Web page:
Given that I've never heard of anyone who believes that political parties face zero-sum choices between base-mobilization and persuasion strategies, nor have I ever heard of anyone who denies that both are part of political success, I'm a bit puzzled as to why The Democratic Strategist would bother to host a "debate" on this issue in which we'll discover that liberals and centrists alike agree that both are important and both sides just claim that adopting policies they prefer on the merits is also the key to electoral success. That said, it is worth pointing out that DLC honcho Al From is trying to trick you with this chart:


From would clearly like you to believe that the combination of increased margin and higher turnout among self-identified Democrats in 2006 relative to 2004 was a smaller factor in the Democratic Party's superior election outcome than was the even larger increase in margin combined with lower turnout among self-identified independents. If you check the math, though, you'll see that this isn't true.

In 2004, 37 percent of the electorate were Democrats, and Kerry got 89 percent of their votes. Thus 32.9 percent of the electorate was Dems voting Dem. Independents were 26 percent of the electorate and 49 percent of them voted for Kerry, so 12.7 percent of the electorate was indies voting Dem. In 2006, 38 percent of the electorate were Democrats, and 93 percent of them voted Democratic. Thus 35.3 percent of the electorate was Democrats voting Democratic, an improved performance of 2.4 percentage points. Independents were 26 percent of the electorate, and 57 percent of them voted Democratic, making 14.8 percent of the electorate indies voting Democratic, an improved performance of 1.1 percentage points.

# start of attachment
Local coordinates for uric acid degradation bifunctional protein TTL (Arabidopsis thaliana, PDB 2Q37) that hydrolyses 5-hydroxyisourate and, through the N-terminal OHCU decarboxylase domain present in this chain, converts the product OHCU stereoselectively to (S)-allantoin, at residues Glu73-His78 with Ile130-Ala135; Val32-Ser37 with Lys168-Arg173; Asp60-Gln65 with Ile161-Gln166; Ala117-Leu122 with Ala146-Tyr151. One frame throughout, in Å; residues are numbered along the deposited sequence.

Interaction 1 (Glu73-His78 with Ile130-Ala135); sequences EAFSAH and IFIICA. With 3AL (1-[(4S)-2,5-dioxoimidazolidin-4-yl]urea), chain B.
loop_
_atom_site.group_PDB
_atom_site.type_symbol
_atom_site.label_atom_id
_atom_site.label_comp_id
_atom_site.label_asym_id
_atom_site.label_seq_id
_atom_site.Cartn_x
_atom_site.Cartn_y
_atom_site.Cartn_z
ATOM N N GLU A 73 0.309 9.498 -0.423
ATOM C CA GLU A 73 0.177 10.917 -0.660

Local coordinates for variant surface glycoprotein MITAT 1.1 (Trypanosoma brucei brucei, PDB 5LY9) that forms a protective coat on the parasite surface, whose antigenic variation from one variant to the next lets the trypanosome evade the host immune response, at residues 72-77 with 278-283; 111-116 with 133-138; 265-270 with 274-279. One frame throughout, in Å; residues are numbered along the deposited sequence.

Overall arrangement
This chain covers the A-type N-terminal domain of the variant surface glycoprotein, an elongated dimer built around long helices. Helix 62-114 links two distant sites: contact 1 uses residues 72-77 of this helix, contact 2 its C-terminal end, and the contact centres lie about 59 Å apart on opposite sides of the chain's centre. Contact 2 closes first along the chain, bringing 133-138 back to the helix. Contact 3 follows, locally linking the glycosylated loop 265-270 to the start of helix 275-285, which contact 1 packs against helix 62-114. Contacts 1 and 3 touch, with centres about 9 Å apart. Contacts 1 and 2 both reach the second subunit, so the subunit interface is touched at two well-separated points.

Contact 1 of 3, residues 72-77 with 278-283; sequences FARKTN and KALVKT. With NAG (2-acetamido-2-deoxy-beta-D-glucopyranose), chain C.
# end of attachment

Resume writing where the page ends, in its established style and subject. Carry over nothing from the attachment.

In short, contrary to From's chart, it's simply false to say that "the difference" between 2004 was that "centrist voters with loose party attachments voted Democratic in much higher numbers." The Democrats improved their performance among both groups, but the combination of turnout and vote-share factors clearly indicates that improved performance among self-IDed Dems was a more important factor than was improved performance among self-IDed Republicans. What's more, note that the numbers I used were identical to the exit polls From is using in his chart. But he presents the numbers in a such a way (using the change in margin of victory rather than showing actual vote shares) as to make it difficult to do a quick calculation of the change in performance.

I don't personally have a huge dog in this fight. As everyone agrees, both groups are important and it's not an either/or choice. But it's nice to have reviews of exit poll be done accurately.

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